The workflow was pretty tremendous. Working with the RED files is a process in itself and doubling that because of the dual lenses took a fair amount of time and storage, but we came at it with a good plan of attack. We would use the RED proxy for merging anaglyphic using the left eye (camera) to pick clips, edit, color correct then send to our 3D post house to match the footage to the right eye.
How do you plan on bringing these images to the general consumer?
TGR has a lot of outlets we have to cover theaters, television, and web. And there are a lot of bugs that still need to be worked out. Many of the glasses used on 3D televisions are only compatible with their specific brand (e.g. Panasonic TVs require panasonic 3D glasses). It's kind of hard to round up the bros to gather around and watch a ski flick when the buy in is a pair of $100 3D glasses that may or may not work with that specific model.
The truth is we are in a transition market and no one really knows where it will go. It's like the Wild West out there. But everyone will agree that 3D has a huge appeal to action sports. It brings a new and interesting perspective to the viewer and ideally that is what we are trying to create in these films. The consumer will have a bunch of options in terms of how they can view our product. We will be offering a 3D Blu-Ray disc that can play advanced 3D if you have the right equipment. It will also play on regular Blu-Ray players and have the option to view in 2D and HD anaglyph. Both the regular and Blu-Ray disk will have these options and will come with anaglyph (red/cyan) glasses. Our tour will feature specific venues with advanced 3D playback. But due to limited venue options the majority of the showings will be shown anaglyphically. Additionally, we will have a website, TGR3D.com to help educate our fans on the crazy new world of 3D, it will have all kinds of general consumer information, as well as special bonus 3D footage and myriad other things.
Do you for see any potential problems with eyestrain or migraines since you use your eye muscles to focus while viewing 3D?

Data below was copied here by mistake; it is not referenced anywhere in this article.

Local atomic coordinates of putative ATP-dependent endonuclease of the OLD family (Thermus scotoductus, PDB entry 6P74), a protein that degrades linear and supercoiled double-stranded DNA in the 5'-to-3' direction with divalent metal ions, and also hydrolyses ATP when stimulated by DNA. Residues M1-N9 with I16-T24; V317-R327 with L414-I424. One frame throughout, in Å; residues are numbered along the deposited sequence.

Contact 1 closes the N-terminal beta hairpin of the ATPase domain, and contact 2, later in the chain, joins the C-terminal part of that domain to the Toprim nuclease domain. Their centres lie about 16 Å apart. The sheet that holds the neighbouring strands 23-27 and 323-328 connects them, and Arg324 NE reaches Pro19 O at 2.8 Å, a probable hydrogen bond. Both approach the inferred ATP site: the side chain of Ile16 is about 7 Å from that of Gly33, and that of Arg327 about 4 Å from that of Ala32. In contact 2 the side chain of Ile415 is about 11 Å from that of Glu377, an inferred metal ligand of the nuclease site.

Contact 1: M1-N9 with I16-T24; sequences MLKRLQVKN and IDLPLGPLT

As of now our 3D segment is fairly short compared to Avatar! We have a gradual transition so the viewers have time to for their eyes to adjust and really enjoy the experience.
Was there a huge push at TGR to be the first to do this with a ski film?
I don't think we were motivated by being the first in a competitive way, we were interested in pushing a new space. Having made films for 15 years, we have seen a ton of progression in the sport, as well as in the filmmaking. We pride ourselves on being at the forefront of these progressions. This was another one of those opportunities for us. We ended up calling the project the 3D experiment, which was really what it was and still is. As a result of this project, we are playing with new technology and learning everyday. It is really exciting and challenging.
During your shoot at Stevens Pass were there any memorable moments?
Well to be honest it was a bit of an emotional rollercoaster ride. Months of planning trying to make something out of nothing. Particularly this year the weather was uncooperative on a lot of our shoots, so to get five days of sun was amazing. Sammy Carlson, John Spriggs, and Byron Wells were there and pulled some amazing tricks like switch double misties, chairlift gaps, 1260s, and 1440s use your imagination. No, better yet, watch the movie.